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Hospitals in Spain

Discussion in 'Medical Problems' started by Leslie, Jan 23, 2008.

  1. Leslie

    Leslie Administrator

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    I am one of the few who ended up sampling the Spanish health care system. I was taken at the end of the day to hospital in an ambulance. I though my stomach was about to fall off or explode.

    They were great. I don't speak Spanish and they managed to get everything translated, also with the help of another pilgrim. They discovered that I had two hernias, not much fun I tell you.

    Anyway these doctors were obviously used to pilgrims they did not tell me to go home, just to slow down, take it easy, rest when sore - and then they loaded me with enough pain killers to keep me going for two weeks. Madness to keep going I think now, but I really wanted to finish.

    I had the European Health Insurance Card, it was asked for. I don't know what would have happened if I did not have that.

    I would recommend anyone from outside of the EU have travel insurance.

    The hospitals are good and clean, and friendly - well when I compare to here in Dublin or Glasgow.

    However, if you have the choice of where to get ill - choose Vienna. I returned to Vienna, (I was at Uni there), after I finished that Camino and had an operation to fix my body within two weeks - they are soooo good. And it has never been a problem since.
    :)
     
  2. Priscillian

    Priscillian New Member

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    Blisters: Good Advice from an "Old" Pilgrim

    The "Old Pilgrim" is not me...just yet, and not if I can help it (Old Pilgrims never die but....fill in the blanks!)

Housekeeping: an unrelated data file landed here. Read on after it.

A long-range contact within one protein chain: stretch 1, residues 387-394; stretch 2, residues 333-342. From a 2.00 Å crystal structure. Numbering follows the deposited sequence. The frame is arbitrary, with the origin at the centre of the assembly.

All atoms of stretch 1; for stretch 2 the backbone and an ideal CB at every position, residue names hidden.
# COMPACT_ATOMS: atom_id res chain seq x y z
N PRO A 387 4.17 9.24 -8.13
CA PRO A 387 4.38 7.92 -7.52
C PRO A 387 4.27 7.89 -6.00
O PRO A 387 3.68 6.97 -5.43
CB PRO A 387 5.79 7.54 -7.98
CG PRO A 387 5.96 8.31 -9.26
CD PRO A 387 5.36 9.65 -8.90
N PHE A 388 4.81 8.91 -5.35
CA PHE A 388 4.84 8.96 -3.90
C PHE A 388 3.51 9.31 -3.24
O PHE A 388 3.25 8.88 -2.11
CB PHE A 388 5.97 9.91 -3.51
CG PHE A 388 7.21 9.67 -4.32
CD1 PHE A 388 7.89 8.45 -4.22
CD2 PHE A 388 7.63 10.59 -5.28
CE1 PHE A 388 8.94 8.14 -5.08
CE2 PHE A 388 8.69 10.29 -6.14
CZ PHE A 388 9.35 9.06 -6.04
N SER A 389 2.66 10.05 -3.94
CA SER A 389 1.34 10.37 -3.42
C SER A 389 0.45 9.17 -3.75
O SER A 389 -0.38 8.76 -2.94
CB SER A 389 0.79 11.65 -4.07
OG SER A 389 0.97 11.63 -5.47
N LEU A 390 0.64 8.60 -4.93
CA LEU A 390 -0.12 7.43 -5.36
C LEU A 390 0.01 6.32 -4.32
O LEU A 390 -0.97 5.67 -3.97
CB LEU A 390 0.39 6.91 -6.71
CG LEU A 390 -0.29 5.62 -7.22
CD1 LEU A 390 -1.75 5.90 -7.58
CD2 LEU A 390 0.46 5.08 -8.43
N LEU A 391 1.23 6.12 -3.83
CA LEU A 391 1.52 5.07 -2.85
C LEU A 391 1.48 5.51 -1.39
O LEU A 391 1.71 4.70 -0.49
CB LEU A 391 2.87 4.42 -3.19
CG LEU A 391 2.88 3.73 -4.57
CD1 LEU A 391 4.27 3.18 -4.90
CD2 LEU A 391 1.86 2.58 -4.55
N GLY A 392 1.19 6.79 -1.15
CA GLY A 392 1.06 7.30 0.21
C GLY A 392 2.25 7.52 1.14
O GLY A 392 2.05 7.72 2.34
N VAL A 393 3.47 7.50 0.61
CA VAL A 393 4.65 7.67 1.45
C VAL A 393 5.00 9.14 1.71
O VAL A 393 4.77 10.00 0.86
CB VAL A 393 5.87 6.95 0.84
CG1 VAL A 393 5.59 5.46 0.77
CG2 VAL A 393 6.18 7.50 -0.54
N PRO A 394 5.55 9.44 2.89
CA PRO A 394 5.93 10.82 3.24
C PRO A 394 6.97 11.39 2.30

Have posted elsewhere on the subject of wrapping your feet in adhesive bandages. Well worth a look.
    Tracy Saunders
    http:pilgrimagetoheresy.com
     
  3. John Hussey

    John Hussey Super Moderator

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    Spanish Healthcare for Pilgrims

    I found the Spanish health care system to be outstanding. I went far too fast at the beginning of my trek and, lamentably, developed a pesky blister on the sole of my left foot, which I bandaged up and kept walking. At an albergue, before showering, I tried to remove the bandage, it stuck to the skin, I yanked and it bled-a bunch. So, a taxi driver took me to the Sala de Emergencia (emergency room), even though I insisted it was no 'emergency'. There, a young doctor looked at my foot, sent me to the nurse and she not only cleaned and bandaged it but gave me sufficient bandages for the next few days and told me to stay a day or two without walking much. I did so.

    When I left, there was no charge, even though I asked and even though they knew I was not from a European country and therefore not a part of the health care system. Why they chose not to charge, I have no idea, unless it was because they knew I was walking the Camino. Perhaps it was just another demonstration of the exemplary kindness I received from all the Spaniards I met.
     
  4. Snow Moon

    Snow Moon New Member

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    I'd like to join the support for the Spanish healthcare system as my